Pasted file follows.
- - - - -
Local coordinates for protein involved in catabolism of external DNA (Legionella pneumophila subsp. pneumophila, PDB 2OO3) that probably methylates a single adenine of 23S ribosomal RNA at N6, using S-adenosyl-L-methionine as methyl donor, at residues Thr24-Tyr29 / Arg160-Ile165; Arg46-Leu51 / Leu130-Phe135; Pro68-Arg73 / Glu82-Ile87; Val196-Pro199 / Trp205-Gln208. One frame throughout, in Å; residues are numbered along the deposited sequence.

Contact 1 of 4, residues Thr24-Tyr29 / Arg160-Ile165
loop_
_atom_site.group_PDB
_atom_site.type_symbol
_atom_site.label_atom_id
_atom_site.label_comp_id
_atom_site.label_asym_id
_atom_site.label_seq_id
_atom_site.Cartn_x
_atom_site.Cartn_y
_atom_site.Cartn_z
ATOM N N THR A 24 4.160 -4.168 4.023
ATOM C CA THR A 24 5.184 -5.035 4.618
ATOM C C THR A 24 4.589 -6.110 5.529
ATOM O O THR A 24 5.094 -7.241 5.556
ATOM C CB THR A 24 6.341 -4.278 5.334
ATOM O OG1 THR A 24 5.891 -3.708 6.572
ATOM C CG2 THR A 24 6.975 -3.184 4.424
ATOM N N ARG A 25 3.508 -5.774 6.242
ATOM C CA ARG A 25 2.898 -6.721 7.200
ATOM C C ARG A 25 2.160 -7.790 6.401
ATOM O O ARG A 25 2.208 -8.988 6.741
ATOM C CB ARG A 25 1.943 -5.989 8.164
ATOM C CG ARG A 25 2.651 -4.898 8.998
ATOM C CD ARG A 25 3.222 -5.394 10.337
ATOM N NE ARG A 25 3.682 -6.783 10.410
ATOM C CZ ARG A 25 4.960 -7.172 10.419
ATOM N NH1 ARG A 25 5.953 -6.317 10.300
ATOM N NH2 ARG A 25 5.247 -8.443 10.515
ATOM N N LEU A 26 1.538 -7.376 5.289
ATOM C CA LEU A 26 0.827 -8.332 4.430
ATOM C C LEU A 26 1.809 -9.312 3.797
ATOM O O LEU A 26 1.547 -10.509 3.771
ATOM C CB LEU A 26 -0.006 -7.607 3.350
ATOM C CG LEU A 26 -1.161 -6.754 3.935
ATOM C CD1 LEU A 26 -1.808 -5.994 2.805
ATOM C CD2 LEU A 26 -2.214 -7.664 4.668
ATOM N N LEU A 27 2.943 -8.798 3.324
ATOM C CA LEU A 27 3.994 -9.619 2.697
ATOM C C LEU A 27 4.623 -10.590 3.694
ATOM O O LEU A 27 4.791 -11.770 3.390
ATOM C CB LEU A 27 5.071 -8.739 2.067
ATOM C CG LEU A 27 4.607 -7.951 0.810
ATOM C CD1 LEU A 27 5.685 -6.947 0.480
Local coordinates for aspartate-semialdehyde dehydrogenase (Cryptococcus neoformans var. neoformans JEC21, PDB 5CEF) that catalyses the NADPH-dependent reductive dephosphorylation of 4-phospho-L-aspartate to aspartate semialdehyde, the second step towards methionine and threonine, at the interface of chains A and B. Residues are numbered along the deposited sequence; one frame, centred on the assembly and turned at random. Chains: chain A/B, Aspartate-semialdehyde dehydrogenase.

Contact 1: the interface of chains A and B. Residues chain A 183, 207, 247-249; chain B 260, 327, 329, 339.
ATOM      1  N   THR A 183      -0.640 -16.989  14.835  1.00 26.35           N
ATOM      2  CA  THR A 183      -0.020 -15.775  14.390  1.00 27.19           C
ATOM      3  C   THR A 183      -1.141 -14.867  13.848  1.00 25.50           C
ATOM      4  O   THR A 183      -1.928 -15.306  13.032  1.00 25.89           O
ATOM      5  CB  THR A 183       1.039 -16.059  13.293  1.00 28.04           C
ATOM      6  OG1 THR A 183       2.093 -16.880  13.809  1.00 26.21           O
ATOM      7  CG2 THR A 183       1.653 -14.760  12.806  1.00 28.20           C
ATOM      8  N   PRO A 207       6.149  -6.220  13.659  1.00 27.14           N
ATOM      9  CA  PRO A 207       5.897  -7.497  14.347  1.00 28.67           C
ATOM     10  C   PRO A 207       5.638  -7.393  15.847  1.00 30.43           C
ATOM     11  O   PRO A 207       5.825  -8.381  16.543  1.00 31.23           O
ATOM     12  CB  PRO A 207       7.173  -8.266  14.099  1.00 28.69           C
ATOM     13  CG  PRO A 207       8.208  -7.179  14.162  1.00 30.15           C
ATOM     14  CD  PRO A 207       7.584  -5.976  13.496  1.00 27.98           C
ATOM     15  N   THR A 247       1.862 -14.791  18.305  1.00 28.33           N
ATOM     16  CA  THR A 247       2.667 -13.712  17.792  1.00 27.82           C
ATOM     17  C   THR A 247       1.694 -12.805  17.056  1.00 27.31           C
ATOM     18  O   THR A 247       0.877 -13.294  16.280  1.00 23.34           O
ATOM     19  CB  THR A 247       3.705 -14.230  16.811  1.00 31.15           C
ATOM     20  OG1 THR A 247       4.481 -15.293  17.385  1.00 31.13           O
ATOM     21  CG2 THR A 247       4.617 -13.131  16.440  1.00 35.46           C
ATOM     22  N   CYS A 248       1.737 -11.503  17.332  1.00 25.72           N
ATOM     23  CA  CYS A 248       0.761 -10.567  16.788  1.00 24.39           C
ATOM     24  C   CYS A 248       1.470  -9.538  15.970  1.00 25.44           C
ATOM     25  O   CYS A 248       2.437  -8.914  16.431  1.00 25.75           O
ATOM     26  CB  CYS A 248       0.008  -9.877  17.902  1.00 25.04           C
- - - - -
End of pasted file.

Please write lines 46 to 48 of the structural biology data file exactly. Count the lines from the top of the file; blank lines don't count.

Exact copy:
Local coordinates for aspartate-semialdehyde dehydrogenase (Cryptococcus neoformans var. neoformans JEC21, PDB 5CEF) that catalyses the NADPH-dependent reductive dephosphorylation of 4-phospho-L-aspartate to aspartate semialdehyde, the second step towards methionine and threonine, at the interface of chains A and B. Residues are numbered along the deposited sequence; one frame, centred on the assembly and turned at random. Chains: chain A/B, Aspartate-semialdehyde dehydrogenase.

Contact 1: the interface of chains A and B. Residues chain A 183, 207, 247-249; chain B 260, 327, 329, 339.
ATOM      1  N   THR A 183      -0.640 -16.989  14.835  1.00 26.35           N